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James Jerome Hill | 1937

Railroad executive called the "Empire Builder" who completed the first privately financed transcontinental railroad, the Great Northern Railway.

1838-1916 | Artist: Othmar J. Hoffler (1893-1954)



Impact & Accomplishments


Self-made man and railroad executive James Hill was born in Upper Canada (now Ontario). As a teenager, he held his first jobs in Kentucky and Minnesota, settling in St. Paul to handle freight transfers for a grocer. The entrepreneurial Hill then entered into the coal, steamboat, and banking industries, and began buying up bankrupt businesses, to rebuild and resell them.


In 1879, he partnered with several men to form the St. Paul, Minneapolis, and Manitoba Railway Company, serving as manager and later president. He purchased companies and located their plants along his railroad lines. In 1893, he completed the first privately financed transcontinental railroad, the Great Northern Railway, traveling on horseback to plan the route himself. During the Great Depression, he took over the Northern Pacific as well. As the great railroad empire builder, James Hill helped develop and finance agriculture in the Northwest.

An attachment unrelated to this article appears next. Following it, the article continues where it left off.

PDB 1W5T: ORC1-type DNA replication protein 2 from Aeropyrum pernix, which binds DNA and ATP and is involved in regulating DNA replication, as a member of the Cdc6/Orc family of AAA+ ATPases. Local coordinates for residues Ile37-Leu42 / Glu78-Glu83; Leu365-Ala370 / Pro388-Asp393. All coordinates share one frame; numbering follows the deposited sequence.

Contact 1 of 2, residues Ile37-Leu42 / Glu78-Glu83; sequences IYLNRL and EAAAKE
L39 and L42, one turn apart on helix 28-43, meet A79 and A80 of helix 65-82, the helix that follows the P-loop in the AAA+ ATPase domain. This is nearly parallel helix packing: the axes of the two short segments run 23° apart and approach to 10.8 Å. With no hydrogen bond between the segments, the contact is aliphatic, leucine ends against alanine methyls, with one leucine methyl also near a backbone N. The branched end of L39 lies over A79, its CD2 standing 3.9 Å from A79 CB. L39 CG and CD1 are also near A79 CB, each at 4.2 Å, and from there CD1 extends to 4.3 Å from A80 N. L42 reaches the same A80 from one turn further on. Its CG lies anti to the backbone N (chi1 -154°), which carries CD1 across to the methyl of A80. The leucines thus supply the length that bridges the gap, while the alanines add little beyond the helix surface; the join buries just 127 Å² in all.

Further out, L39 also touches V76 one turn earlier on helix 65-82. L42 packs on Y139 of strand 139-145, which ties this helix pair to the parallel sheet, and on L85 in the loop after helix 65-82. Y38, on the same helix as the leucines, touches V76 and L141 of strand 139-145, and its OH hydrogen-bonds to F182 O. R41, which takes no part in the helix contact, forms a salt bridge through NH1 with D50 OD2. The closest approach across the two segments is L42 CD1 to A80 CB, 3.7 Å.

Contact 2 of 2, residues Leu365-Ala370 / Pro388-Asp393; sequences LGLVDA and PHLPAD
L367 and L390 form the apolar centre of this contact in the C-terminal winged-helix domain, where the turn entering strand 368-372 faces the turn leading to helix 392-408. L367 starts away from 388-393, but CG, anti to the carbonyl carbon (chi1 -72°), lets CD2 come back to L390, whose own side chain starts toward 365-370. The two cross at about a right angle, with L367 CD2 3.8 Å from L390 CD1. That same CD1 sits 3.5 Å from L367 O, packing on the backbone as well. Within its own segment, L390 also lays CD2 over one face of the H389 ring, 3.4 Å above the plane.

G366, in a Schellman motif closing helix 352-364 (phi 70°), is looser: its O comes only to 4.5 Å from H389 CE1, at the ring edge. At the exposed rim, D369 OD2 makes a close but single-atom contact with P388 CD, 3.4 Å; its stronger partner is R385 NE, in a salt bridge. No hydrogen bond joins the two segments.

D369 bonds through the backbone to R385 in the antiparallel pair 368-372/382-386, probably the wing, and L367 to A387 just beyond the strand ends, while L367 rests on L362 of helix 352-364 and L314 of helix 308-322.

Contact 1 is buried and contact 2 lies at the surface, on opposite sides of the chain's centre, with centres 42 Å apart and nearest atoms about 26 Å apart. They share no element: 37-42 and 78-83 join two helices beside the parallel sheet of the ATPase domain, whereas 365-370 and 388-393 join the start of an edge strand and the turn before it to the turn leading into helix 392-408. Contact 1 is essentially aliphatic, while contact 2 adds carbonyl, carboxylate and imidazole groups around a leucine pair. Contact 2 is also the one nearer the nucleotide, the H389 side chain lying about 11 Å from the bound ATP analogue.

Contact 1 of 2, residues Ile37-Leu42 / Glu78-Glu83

Did You Know?


"What we want," Hill is quoted as saying, "is the best possible line, shortest distance, lowest grades, and least curvature we can build. We do not care enough for Rocky Mountains scenery to spend a large sum of money developing it." Hill got what he wanted, and in January 1893 his Great Northern Railway, running from St. Paul, Minnesota to Seattle, Washington — a distance of more than 1,700 miles (2,700 km) — was completed. The Great Northern was the first transcontinental built without public money and just a few land grants, and was one of the few transcontinental railroads not to go bankrupt.

The Northern Pacific Railroad was the first railroad to enter North Dakota. This train is hauling farm machinery to early homesteaders. Photo credit: State Historical Society of North Dakota.



James J. Hill, the “Empire Builder.” Photo credit: State Historical Society of North Dakota.






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